Much of the data on human behaviour and movement used in fire engineering has been collected through fire drills, interviews and surveys following actual incidents. This data is very valuable to the life safety community as it can be applied to similar occupancies when conducting an egress analysis. However, it is difficult to compare two sets of data from similar studies due to differences in location, setup and the environment. This brings in to question the conclusions extracted from such data as it is difficult to reproduce. For this reason, some scientists have been expressing the need to standardize human behaviour in fire data collection in order to increase the robustness of such data.
When examining the life safety standards around the world, it is apparent that the majority of the life safety standards that are updated periodically originate from Western countries through various code reviews, incident reports and some scientific studies. This has supplied the life safety community with a wealth of knowledge and data covering Western cultures, such as UK, USA and Canada. While such data is very important when conducting an evacuation analysis, one would question its cross-cultural applicability when used for non-Western cultures, especially that recent studies have shown that people in some non-Western cultures tend to walk slower than people from Western cultures due to traditional clothing.
Evacuation Field Observations
With the increasing interest in studying emergency evacuation, a number of misconceptions have been rectified when it comes to how people perceive the threat, interact with the environment and with each other. This can be seen in the over used excuse of “panic”, the way computer models portray people’s exit choice in some software packages, how people perceive and react to an alarm.
In a number of cases after a fire incident with fatalities, the media uses “Panic” to explain why the victims reacted the way they did when evacuating, and illustrate that it was an irrational choice. Psychologists have argued that in hindsight while such actions seem irrational, they were perfectly rational to the victims as they made a choice based on the information that was available to them at that time. Such miss use of the word “Panic” has hindered research efforts for a long period as researchers were reluctant to examine people’s perception of threats. Since then studies have shown that there are number of emergent behaviours, such as helping others (non-relatives) during an emergency evacuation, which contradicts the idea of “panic”.
There are various evacuation computer modelling software packages currently available in the market for engineers. Such models allow the user to specify the size, walking speed and even demographics of the modelled population. While these models come with user manuals, there is no clear guidance on the important inputs that should be considered and the various changes that need to be made to the model to obtain realistic results. This can be seen in peoples’ exit choice, where the default setting of such models is usually for the modelled person or “agent” to go to the closest exit. This default behaviour does not correspond to what was seen in field observations, as people are more likely to leave a space or a building through the same doorway they used to access the premises. This has been addressed in some international standards for occupancies catering to a large number of people where it requires that the main entrance / exit be designed to accommodate not less than 50 percent of the population using that space.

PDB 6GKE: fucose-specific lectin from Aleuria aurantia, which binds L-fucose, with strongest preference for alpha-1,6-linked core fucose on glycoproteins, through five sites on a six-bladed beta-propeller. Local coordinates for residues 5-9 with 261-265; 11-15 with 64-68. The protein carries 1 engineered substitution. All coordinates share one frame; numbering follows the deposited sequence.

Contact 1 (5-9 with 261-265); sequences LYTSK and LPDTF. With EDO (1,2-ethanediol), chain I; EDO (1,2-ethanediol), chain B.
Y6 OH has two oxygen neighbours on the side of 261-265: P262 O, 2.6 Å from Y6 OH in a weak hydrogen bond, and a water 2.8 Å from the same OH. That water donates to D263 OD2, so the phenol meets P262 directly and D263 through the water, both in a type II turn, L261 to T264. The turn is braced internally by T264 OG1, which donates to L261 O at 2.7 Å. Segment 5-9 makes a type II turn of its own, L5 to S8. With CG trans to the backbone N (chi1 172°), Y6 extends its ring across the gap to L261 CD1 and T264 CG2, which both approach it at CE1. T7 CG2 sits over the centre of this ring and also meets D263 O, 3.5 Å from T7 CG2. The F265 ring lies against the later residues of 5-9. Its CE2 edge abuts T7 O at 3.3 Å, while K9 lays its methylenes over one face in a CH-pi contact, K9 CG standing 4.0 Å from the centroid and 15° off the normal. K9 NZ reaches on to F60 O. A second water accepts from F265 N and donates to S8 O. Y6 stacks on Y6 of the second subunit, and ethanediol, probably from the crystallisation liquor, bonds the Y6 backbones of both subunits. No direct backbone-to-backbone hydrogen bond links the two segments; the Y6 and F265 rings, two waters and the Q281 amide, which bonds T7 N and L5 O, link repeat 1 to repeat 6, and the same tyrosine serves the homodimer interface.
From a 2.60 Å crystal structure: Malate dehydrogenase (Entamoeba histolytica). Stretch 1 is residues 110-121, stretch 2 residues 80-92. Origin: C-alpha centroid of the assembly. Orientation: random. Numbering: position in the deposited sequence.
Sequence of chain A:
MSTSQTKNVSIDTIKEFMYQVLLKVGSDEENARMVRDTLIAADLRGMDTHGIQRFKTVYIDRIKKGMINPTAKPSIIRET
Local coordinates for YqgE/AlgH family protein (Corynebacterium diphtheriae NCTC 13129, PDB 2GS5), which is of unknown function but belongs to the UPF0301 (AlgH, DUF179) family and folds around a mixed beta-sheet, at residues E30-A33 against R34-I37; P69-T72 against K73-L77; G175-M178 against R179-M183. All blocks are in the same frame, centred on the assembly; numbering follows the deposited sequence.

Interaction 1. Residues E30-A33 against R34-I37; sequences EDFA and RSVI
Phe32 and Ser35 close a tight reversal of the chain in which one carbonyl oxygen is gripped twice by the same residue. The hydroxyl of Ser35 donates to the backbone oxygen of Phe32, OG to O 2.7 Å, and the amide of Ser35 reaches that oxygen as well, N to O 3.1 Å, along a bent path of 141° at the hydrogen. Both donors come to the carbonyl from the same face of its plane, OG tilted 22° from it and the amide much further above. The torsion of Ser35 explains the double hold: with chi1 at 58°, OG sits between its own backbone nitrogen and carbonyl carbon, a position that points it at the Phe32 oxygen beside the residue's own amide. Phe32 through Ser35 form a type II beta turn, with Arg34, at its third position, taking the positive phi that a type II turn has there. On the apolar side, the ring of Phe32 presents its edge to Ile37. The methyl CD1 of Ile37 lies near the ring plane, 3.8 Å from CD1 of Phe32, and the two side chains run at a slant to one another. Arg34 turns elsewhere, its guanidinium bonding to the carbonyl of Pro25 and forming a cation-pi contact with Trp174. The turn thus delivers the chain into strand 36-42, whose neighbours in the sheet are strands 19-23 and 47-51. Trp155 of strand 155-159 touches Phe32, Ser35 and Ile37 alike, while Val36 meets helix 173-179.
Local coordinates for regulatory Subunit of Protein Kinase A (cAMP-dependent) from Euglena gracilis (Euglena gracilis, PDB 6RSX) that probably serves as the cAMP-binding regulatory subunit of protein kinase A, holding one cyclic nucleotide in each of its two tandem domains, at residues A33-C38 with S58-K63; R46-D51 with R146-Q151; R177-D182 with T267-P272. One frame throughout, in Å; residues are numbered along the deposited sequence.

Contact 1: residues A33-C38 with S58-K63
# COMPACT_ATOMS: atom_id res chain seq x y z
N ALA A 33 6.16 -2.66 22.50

Some engineering approaches assume that people will instantly react to an alarm once they hear it, as if they are robots, thus allowing a significant decrease to the total evacuation time when conducting an evacuation analysis. Studies have shown that people tend to react differently to various types of alarm, based on their previous experiences. For example, a 2001 study conducted in Canada to measure people’s ability to recognize a standard fire alarm signal, in that case the Temporal-Three signal, showed that only 6 percent of the population were able to recognize the alarm signal; this was due to the lack of familiarity with the signal even though it was adopted by the Canadian authorities in 1997. When a person perceives an emergency cue (e.g. fire alarm signal, sees or smells smoke), they compare this to similar situations they previously experienced. If they have previously witnessed an emergency alarm, they are more likely to recognize it faster and begin the evacuation process. Cue recognition can also be influenced by staff intervention in department stores, where studies have shown that staff intervention can decrease the time it takes people to recognize and react to an alarm by 50 percent.
Where to go from here?
It is clear that there are a number of deficiencies in life safety and evacuation analysis that require a lot of effort, time and joint collaboration between engineers and scientists in this field. This will be an ongoing effort to correct such shortcomings by collecting data related to how people behave, perceive and process danger cues and their movement abilities for various cultures. Once collected, such data should be saved in a centralized online location with open access to allow all life safety professionals to benefit from them and increase their ability to create unique designs with the highest levels of safety tailored to each building.